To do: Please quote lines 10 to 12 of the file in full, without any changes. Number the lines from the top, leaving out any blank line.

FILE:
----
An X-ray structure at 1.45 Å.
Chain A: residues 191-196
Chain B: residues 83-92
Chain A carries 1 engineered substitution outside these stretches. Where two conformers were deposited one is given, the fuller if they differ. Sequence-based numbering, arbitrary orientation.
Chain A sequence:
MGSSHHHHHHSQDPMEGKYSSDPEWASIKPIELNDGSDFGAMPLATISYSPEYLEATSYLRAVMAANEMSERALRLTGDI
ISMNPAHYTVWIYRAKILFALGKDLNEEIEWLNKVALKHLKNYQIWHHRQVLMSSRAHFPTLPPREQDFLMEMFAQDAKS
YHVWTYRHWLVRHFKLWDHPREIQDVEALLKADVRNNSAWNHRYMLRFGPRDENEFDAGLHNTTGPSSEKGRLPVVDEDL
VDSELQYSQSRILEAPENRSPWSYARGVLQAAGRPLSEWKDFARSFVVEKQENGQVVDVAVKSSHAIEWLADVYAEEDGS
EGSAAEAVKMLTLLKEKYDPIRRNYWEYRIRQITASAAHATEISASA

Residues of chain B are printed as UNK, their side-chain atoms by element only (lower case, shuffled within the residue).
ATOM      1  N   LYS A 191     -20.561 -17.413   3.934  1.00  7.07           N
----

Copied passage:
EGSAAEAVKMLTLLKEKYDPIRRNYWEYRIRQITASAAHATEISASA

Residues of chain B are printed as UNK, their side-chain atoms by element only (lower case, shuffled within the residue).
ATOM      1  N   LYS A 191     -20.561 -17.413   3.934  1.00  7.07           N